It’s been a enjoyable few days , slowly making our way across the lower parts of France into Provence.

We spent a day in Arles, a city that , for us is very interesting, as it is the town in which Van Gogh created so many of his masterpieces. We followed a trail through the town to where he painted his scenes. The one below was at the time the hospital he was in while recovering from cutting off his ear.

We are now in the town of Aix en Provence. We hope to take in some more regional activities, and off course , being his home town, a little look into the life and works of Cezanne.

On our arrival, we came directly into the start of the Christmas festivities, which open this weekend the 25-26 November

The main thoroughfare is Cours Mirabeau, it was a buzz and the entire length was lined with decorative Christmas stalls.

It’s the same the world over, kids and that magic of Christmas.

One of the fantastic regional traditions at Christmas is the collecting of foire aux santons. These are miniature figures of the lifestyles of people in Provence. It’s been a tradition to collect them since the 17th century.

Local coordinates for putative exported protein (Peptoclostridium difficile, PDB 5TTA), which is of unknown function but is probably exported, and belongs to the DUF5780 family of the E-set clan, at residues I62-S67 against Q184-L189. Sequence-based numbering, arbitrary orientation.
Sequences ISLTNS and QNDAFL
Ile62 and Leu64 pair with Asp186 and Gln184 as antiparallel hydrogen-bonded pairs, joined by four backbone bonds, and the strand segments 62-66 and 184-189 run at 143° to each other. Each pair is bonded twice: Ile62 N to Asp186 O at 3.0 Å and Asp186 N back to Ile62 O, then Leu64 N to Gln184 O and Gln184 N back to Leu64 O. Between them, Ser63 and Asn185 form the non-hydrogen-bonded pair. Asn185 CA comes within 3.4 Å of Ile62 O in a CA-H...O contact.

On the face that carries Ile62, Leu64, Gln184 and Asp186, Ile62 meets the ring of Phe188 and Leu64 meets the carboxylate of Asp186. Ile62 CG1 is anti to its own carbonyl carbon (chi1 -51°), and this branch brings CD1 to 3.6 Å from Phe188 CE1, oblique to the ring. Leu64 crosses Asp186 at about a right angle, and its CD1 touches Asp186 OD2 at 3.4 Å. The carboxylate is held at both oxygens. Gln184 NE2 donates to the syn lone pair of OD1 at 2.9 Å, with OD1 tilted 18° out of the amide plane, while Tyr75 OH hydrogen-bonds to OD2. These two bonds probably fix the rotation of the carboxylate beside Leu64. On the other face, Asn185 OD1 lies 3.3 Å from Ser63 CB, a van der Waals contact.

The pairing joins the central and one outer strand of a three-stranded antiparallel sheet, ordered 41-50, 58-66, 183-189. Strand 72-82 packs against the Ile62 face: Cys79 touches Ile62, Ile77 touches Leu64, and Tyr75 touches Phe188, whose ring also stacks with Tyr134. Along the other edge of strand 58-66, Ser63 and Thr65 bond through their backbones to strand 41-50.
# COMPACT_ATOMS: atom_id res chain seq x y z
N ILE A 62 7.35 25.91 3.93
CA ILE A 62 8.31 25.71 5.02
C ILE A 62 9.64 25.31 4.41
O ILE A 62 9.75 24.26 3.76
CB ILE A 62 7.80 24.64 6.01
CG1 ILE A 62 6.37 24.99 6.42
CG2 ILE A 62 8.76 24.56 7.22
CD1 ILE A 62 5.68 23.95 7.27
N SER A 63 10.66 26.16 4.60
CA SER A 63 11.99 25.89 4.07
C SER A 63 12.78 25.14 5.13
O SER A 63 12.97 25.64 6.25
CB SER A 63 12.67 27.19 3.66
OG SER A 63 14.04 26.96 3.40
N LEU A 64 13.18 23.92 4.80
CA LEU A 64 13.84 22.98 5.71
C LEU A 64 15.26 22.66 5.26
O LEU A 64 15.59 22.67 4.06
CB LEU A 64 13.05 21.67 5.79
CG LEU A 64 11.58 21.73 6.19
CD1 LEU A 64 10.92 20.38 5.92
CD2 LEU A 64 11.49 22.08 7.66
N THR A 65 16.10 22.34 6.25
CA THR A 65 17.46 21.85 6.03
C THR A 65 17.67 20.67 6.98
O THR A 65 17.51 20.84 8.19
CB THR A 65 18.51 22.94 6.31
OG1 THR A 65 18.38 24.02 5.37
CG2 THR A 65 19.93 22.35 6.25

The town itself away from the Christmas fair activities is really beautiful. There a over 20 natural thermal springs and fountains throughout the streets and squares. This is why the romans settled this town here in the 1 st century. Them romans certainly loved a bath.

These are just a couple we pass as we walk up to the Cours Mirabeau the Main Street .

Talk again soon.

Millau! How Would You Pronounce That

I have wanted to come here in the previous visits to France, but it was always just not on our route to anywhere we had planned to travel. But on this trip, I made sure we where going to come across this section of France, and we are so glad we did.

Firstly, as the title suggests, there must be a catch in the way we (at least how Australians would pronounce it) would say the township of Millau. Think of a cat! Now say it MEE-OOW.

I wanted to see the highest bridge in the world, which spans the valley of the Tarn. It is two and half kilometres long, 343 meters high.